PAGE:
Transcutaneous Electrical Nerve Stimulation (TENS)
Title: Transcutaneous Electrical Nerve Stimulation (TENS)Category: Procedures and TestsCreated: 2/3/2005 12:00:00 AMLast Editorial Review: 10/4/2021 12:00:00 AM
Conditions: Knee Pain Chronic; Knee Osteoarthritis Interventions: Device: Active TENS; Device: Sham TENS Sponsors: Omron Healthcare Co., Ltd.; Western Michigan University Not yet recruiting
ConclusionTENS can be predictive for patient selection in PNFS, as TENS positive patients showed significant correlation with a positive PNFS trial period. Therefore, TENS positive patients might be justifiable to be directly implanted with leads and IPG. TENS positive patients further tend to show a better improvement in the follow-up.
AbstractObjectivesTranscutaneous electrical nerve stimulation (TENS) and interferential currents (IFC) are pain electrotherapies with questioned efficacy. Studies of their effects on tactile acuity of individuals with nonspecific chronic low back pain (NSCLBP) are limited, hence, this study.Materials and MethodsThirty-three individuals with NSCLBP randomly allocated into three groups completed this study. Data collected from participants included age, gender, and anthropometric characteristics of height, weight, body mass index, and percentage body fat measured with standard instruments. Also, participants' tactile acuity,...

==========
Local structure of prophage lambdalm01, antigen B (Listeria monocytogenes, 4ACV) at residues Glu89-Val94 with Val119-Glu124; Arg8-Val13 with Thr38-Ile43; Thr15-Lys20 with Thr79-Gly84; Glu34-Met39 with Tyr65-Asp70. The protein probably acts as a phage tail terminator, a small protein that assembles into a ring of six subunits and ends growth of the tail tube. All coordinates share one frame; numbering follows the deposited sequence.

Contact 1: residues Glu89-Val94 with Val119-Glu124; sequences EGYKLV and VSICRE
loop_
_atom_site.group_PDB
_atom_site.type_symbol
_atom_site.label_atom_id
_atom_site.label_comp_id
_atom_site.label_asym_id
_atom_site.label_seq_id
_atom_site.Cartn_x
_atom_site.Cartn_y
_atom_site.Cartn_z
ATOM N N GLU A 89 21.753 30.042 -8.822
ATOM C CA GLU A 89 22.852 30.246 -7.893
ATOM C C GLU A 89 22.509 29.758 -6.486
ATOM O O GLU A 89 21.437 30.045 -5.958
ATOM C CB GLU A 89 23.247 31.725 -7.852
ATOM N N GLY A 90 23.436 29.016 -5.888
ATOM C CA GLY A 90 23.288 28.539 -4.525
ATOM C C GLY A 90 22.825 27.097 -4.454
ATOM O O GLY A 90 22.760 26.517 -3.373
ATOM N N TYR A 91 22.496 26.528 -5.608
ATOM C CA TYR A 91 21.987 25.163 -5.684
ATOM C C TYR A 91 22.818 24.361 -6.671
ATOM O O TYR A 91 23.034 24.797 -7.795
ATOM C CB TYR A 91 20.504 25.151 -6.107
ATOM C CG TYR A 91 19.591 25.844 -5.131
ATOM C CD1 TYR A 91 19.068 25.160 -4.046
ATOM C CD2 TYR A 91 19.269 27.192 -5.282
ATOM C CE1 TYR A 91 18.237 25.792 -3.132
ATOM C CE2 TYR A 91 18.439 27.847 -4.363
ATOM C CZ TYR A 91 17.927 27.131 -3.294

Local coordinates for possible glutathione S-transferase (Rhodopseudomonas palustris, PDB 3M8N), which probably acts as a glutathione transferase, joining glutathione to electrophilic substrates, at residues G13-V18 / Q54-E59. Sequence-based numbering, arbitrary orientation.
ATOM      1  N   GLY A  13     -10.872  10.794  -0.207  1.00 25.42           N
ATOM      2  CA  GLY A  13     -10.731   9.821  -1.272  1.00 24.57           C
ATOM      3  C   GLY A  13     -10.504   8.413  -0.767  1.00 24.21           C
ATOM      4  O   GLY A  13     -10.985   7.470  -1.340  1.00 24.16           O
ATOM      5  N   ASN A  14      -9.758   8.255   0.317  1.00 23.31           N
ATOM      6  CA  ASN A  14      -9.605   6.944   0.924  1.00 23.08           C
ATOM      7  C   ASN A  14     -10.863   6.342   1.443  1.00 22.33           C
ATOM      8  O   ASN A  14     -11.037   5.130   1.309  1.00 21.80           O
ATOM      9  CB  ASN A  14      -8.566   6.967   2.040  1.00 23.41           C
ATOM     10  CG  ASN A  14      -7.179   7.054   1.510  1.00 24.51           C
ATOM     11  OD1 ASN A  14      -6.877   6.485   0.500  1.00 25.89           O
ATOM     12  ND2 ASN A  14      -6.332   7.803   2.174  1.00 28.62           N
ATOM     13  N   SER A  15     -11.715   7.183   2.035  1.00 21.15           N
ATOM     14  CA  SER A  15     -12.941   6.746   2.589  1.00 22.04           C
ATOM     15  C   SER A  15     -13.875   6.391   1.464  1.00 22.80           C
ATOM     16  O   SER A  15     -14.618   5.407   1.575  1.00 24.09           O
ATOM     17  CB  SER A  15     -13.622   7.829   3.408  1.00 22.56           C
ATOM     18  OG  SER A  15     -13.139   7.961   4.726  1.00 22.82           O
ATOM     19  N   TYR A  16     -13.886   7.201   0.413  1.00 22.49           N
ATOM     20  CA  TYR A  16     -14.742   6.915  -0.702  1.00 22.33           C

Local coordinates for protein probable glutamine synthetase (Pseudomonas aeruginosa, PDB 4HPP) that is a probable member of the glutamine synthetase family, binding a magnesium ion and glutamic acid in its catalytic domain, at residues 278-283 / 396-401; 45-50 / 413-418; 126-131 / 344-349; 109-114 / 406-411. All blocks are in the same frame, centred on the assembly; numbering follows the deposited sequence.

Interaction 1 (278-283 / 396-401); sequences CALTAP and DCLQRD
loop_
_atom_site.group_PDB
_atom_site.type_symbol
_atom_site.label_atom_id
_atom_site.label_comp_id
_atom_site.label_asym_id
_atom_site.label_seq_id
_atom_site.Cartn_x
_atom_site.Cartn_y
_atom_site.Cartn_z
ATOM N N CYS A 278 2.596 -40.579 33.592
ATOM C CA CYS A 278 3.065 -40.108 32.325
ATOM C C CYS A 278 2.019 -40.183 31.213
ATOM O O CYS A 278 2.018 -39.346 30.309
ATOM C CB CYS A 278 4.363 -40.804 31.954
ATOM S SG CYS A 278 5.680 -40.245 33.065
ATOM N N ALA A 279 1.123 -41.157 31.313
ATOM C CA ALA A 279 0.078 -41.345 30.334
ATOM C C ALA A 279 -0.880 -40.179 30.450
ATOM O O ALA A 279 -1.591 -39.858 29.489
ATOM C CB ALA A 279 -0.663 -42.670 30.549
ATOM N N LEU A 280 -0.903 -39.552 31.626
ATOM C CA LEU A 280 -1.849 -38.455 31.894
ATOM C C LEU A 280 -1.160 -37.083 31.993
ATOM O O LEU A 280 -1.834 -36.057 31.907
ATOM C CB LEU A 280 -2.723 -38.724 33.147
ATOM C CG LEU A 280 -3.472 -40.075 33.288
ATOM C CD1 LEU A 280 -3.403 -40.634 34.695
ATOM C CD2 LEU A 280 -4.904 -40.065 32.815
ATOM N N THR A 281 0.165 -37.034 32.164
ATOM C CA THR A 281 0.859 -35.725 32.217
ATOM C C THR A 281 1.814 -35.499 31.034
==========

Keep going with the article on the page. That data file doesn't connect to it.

The objective was to investigate the effects of dry needling (DN) on pain, disability, kinesiophobia, pain catastrophizing and psychological distress in patients with chronic neck pain.METHODS: A double blind randomized controlled pilot trial was designed. Twenty-one patients with chronic neck pain were randomly allocated to the DN group (n= 7), Sham-DN group (n= 7) or Control group (n= 7). All groups received a Transcutaneous Electrical Nerve Stimulation and Therapeutic Ultrasound (TENS/US) protocol with patient education. The DN and Sham-DN groups received two sessions of DN and sham DN, respectively. The primary outcome...